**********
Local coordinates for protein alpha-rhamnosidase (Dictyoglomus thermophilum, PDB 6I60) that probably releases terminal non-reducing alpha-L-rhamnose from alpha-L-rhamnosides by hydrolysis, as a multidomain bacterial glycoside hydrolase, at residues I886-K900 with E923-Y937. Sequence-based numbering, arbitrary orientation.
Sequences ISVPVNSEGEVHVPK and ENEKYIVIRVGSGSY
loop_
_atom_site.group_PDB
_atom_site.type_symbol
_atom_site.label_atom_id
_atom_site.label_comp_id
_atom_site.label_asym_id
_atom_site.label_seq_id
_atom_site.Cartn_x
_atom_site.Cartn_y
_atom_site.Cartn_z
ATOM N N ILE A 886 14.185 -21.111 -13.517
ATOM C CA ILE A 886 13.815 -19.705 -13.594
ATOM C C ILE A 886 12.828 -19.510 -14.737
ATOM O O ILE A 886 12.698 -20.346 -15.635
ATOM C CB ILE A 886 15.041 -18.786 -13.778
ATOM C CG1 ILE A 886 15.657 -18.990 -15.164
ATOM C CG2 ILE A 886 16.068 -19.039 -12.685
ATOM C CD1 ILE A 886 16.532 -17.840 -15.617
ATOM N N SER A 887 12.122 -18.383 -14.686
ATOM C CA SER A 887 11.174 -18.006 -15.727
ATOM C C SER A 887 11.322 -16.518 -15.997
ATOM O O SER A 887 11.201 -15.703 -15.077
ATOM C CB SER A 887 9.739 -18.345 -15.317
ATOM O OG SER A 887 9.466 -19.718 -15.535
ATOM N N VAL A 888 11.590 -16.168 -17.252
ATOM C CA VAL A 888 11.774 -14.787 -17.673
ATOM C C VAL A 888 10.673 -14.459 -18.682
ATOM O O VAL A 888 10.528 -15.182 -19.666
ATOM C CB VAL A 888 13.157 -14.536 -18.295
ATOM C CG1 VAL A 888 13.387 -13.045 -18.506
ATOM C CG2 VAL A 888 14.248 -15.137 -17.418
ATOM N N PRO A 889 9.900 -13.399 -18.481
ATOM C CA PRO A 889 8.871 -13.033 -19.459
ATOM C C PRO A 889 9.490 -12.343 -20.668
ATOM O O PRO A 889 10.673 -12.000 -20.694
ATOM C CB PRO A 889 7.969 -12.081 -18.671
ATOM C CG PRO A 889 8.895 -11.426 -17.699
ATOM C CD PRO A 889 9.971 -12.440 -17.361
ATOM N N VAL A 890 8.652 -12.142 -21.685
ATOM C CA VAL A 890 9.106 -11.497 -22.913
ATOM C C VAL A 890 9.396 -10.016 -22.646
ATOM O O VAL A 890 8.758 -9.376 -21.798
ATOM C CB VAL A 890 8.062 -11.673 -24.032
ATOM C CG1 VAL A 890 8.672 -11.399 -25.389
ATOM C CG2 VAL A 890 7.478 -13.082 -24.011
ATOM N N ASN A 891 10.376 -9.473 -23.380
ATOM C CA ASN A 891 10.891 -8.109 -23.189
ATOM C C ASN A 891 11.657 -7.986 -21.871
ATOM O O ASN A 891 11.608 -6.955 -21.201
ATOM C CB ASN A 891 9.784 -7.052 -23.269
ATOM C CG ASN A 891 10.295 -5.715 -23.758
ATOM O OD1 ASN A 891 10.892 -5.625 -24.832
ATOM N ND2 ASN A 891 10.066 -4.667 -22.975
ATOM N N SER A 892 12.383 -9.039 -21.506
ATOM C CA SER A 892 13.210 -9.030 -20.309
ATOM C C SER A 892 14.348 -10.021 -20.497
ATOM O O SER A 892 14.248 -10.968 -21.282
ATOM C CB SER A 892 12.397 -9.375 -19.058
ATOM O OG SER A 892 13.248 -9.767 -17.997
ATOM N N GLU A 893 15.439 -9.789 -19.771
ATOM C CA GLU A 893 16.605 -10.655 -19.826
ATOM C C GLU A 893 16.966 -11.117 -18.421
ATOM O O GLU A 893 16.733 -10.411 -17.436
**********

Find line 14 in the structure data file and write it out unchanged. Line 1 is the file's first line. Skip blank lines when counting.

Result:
ATOM C CA ILE A 886 13.815 -19.705 -13.594